Breathe Happy: Yoga Meets Computer Vision 

Breathe Happy’s core USP is a computer vision model and proprietary machine learning algorithm using data sets or yoga videos. This helps trainers guide learners on the right postures in real-time.  

“With the advantage of having done thousands of classes online, we have a lot of own data sets in terms of how people of all levels — from beginners to advanced —  move in the same postures,” said Dimri. 

The videos are then run through the system which essentially tracks body biomarkers such as elbows, knees and ankles. These are recognised by the startup’s algorithm and the software then guides the users on the right posture. 

Breathe Happy claims to have aggregated all of this data across different classes and groups, and has managed to create various models that very closely mimic different postures (asanas) in yoga. “Today, we are using this in yoga to compare what the teacher’s ideal movements are, and then comparing that with students. But in the coming times, we could be doing this for all kinds of postures across fitness, aerobics, Zumba and other dance forms etc,” the cofounder added.  

Breathe Happy also said that it is focussing on building an interactive tool to enhance the experience of teacher and students relationship, where they all can come together as an online community to share their achievements and progress. In addition to this, machine vision further helps teachers spot the wrong postures quickly and correct them in real-time. Currently, in a beta testing phase, Breathe Happy has close to 50 teachers on its platform. “We are very picky about the certification and quality of trainers,” Manghani told us.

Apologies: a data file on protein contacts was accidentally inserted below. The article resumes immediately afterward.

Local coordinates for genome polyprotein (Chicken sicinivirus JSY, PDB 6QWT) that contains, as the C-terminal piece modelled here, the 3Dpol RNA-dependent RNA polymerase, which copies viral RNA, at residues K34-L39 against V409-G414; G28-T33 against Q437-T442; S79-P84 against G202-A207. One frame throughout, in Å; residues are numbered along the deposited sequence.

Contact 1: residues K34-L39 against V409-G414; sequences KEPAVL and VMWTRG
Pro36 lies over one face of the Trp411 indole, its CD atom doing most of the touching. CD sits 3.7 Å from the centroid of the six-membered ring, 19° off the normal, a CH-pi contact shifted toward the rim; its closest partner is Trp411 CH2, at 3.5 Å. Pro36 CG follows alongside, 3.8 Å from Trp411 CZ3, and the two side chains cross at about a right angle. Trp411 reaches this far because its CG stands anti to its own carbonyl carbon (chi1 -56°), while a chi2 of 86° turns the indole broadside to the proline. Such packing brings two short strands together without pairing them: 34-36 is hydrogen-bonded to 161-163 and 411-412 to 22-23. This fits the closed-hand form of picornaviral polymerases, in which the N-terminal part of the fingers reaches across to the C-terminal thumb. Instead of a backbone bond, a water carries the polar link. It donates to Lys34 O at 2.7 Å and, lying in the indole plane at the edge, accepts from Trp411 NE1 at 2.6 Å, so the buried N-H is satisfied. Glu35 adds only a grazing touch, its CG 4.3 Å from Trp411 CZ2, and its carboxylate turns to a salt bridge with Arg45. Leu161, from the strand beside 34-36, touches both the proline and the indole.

The Money Behind Virtual Yoga 

Revenue wise, the company said it follows a subscription-based model, however, in the initial days, the team ran demos and free trials to collect user feedback and data to train the models. At present, the subscription fee for customers ranges from £40 to £20 (INR 4000 to INR 2000) per month. In terms of users, it claimed to have built a community of over 2000 subscribers with a 90% user retention rate. 

For teachers, the company said that it is looking to develop a SaaS product to enable conducting online yoga classes seamlessly. Further, it said that its teachers earn somewhere around £500 (INR 50K). However, the number of classes, price points they choose for those classes, and the number of audiences among other factors, influences their earning.